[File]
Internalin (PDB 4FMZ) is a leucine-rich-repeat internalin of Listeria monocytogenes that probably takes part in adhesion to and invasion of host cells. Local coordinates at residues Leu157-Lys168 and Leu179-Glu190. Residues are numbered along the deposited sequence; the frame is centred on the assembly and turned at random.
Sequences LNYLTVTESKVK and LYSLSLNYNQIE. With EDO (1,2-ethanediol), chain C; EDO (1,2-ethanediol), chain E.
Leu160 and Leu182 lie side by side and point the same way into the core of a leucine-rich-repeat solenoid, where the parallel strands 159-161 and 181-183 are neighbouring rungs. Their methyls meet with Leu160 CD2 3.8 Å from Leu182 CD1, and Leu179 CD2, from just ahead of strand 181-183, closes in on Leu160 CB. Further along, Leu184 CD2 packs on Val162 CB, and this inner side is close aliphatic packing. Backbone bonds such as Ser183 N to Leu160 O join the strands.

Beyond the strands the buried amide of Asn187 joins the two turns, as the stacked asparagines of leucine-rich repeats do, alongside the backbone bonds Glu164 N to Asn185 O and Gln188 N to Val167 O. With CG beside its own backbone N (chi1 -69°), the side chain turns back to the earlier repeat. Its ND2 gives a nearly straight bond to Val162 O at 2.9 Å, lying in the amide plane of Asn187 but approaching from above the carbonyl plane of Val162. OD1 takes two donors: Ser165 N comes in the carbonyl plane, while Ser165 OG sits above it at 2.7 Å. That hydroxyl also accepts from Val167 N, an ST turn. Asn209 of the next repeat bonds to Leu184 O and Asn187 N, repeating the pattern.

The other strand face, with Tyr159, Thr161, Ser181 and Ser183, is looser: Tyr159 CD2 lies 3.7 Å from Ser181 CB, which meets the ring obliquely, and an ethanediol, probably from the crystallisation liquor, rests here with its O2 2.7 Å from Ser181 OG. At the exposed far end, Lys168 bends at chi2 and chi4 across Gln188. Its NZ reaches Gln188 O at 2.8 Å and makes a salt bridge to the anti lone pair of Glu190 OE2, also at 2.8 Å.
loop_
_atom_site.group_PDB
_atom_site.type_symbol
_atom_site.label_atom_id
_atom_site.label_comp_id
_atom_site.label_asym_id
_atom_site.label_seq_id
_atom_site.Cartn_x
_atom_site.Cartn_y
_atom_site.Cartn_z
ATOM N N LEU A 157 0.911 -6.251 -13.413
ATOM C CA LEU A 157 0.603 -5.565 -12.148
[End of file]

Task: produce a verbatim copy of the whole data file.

Internalin (PDB 4FMZ) is a leucine-rich-repeat internalin of Listeria monocytogenes that probably takes part in adhesion to and invasion of host cells. Local coordinates at residues Leu157-Lys168 and Leu179-Glu190. Residues are numbered along the deposited sequence; the frame is centred on the assembly and turned at random.
Sequences LNYLTVTESKVK and LYSLSLNYNQIE. With EDO (1,2-ethanediol), chain C; EDO (1,2-ethanediol), chain E.
Leu160 and Leu182 lie side by side and point the same way into the core of a leucine-rich-repeat solenoid, where the parallel strands 159-161 and 181-183 are neighbouring rungs. Their methyls meet with Leu160 CD2 3.8 Å from Leu182 CD1, and Leu179 CD2, from just ahead of strand 181-183, closes in on Leu160 CB. Further along, Leu184 CD2 packs on Val162 CB, and this inner side is close aliphatic packing. Backbone bonds such as Ser183 N to Leu160 O join the strands.

Beyond the strands the buried amide of Asn187 joins the two turns, as the stacked asparagines of leucine-rich repeats do, alongside the backbone bonds Glu164 N to Asn185 O and Gln188 N to Val167 O. With CG beside its own backbone N (chi1 -69°), the side chain turns back to the earlier repeat. Its ND2 gives a nearly straight bond to Val162 O at 2.9 Å, lying in the amide plane of Asn187 but approaching from above the carbonyl plane of Val162. OD1 takes two donors: Ser165 N comes in the carbonyl plane, while Ser165 OG sits above it at 2.7 Å. That hydroxyl also accepts from Val167 N, an ST turn. Asn209 of the next repeat bonds to Leu184 O and Asn187 N, repeating the pattern.

The other strand face, with Tyr159, Thr161, Ser181 and Ser183, is looser: Tyr159 CD2 lies 3.7 Å from Ser181 CB, which meets the ring obliquely, and an ethanediol, probably from the crystallisation liquor, rests here with its O2 2.7 Å from Ser181 OG. At the exposed far end, Lys168 bends at chi2 and chi4 across Gln188. Its NZ reaches Gln188 O at 2.8 Å and makes a salt bridge to the anti lone pair of Glu190 OE2, also at 2.8 Å.
loop_
_atom_site.group_PDB
_atom_site.type_symbol
_atom_site.label_atom_id
_atom_site.label_comp_id
_atom_site.label_asym_id
_atom_site.label_seq_id
_atom_site.Cartn_x
_atom_site.Cartn_y
_atom_site.Cartn_z
ATOM N N LEU A 157 0.911 -6.251 -13.413
ATOM C CA LEU A 157 0.603 -5.565 -12.148